Storyteller: Part One
She’s grabbing at the buttons on my shirt, she can’t unfasten them quick enough.
My hands, centered on her core. I’d say it’s number three on the list of things I find most attractive about her physical body. Number one will go unmentioned, but number two are her thighs. I work my way there as she fumbles around with the last button.
She pushes me away. My kiss falls. Her face changes.
A few hot feet away, my arms are partially lifted at my side, and my palms outstretched in uncertainty. My mouth hangs open, but no words come out.
She says, “You need to step away from me.”
I walk over to the dining-room table, sit down, look out the side window. It’s beautiful out. Neither one of us are the real enemy here. She stands, wide eyed. Apprehension producing a fog between the two of us— it winds itself into one big ball, hurls itself toward me, striking me directly in the rib cage.
Keeping my gaze from her, I begin to tell a story. I take my time, providing length within and between sentences that doesn’t even exist.
“It was mid-December. I decided to take an evening stroll. I’m not sure what came over me, I hated winter. Wide-open spaces covered in nothing but white typically brought on feelings of dread.
Large, blank, depressing. White was blue. White was lonely. Everything around me was blanketed in a ridiculously thick layer of lonely, but I was in search of something.
So, as I walked, I listened."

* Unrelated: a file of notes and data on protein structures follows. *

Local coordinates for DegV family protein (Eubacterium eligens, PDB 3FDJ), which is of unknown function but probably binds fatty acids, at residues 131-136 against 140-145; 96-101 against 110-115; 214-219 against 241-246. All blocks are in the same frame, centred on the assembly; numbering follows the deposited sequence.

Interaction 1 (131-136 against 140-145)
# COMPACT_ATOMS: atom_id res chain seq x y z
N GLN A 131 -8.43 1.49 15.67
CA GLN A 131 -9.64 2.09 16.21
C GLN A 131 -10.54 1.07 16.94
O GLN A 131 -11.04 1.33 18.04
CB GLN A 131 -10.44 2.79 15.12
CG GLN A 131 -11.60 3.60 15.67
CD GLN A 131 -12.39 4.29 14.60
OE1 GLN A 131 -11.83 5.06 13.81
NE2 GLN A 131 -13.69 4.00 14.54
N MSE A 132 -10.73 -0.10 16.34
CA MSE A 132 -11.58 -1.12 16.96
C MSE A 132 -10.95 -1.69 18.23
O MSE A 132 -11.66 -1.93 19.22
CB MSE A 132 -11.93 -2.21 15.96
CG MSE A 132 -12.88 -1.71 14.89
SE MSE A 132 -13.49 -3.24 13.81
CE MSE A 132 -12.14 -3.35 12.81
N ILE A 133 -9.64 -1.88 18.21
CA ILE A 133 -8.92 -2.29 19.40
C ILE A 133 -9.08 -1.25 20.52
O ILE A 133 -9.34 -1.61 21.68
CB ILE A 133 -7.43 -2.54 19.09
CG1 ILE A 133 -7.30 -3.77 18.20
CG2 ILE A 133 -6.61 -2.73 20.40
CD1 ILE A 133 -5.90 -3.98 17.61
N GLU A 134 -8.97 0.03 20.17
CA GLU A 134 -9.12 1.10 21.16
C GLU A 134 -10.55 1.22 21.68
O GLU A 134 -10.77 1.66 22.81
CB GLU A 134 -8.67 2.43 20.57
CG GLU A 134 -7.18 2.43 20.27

I listened deeper than I had ever listened before. Seeking out sounds beyond the sounds of everyday life. Beyond the slop smashing against car tires as they crept past. Beyond the unusually loud buzzing coming from a street lamp. Beyond the aggressive clanking of trash bins as my neighbor’s breath turned to fire, cursing the cold.”
I remain focused on a ground painted in polka dot sunshine.
From the corner of my eye, I see her lean into the wall, playing with the scar on her middle finger— the result of drunkenly opening a 3am can of tuna a few months ago.
“You know, it’s funny how what is normal often becomes routine, things we become conditioned to, burying themselves deep within our subconscious. How these everyday sounds are so apparent, yet no longer heard.
Anyway, I walked along, wanting to not only be aware of these sounds, but to discover something much more… private. I’ll admit, it was invasive of me.
The sound of children laughing at cartoons, their mother yelling from another room, 'did you guys finish your homework?' The sound of soft music playing as two shadows glide back and forth behind their living-room curtain. The whistle of a chimney. The turning of a page in a book. The snap of a quilt being spread about a bed."
"When I reached the end of my street, I paused. A generous brick house stood on the corner of the next block. A dim light hardly gleaming from just one of more than two dozen windows. People always talked about the woman who lived there. Said she was a mean and bitter woman in her early fifties. Stories circulated about her all the time. The latest was that she ran a stray cat over with her car, simply because she didn’t like it hanging around the backwoods of her property.”
She pushes further into the wall, crossing her arms.
“I didn’t wear proper shoes, they were already soaked through. Barely able to feel my feet, I made my way across the street, and stood on the bitter woman’s front porch. I stared at the discoloration in the floorboards where a sort of welcome mat used to sit.
All of the other houses… stories of life and love and purpose bellowing through the night. Stories in abundance. Stories echoing. Stories crashing into one another. But her house? Her house ripped open my eardrums with its profound silence.
Suddenly deaf, I knocked.”
I stop talking. She sighs. I shrug.
She nods. “Okay.”
I grab my pack from the table and head out for a smoke.
“Since you’re heading out, will you go pick up some bread? We’re out of bread.”
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© 2018 Robin Zielinski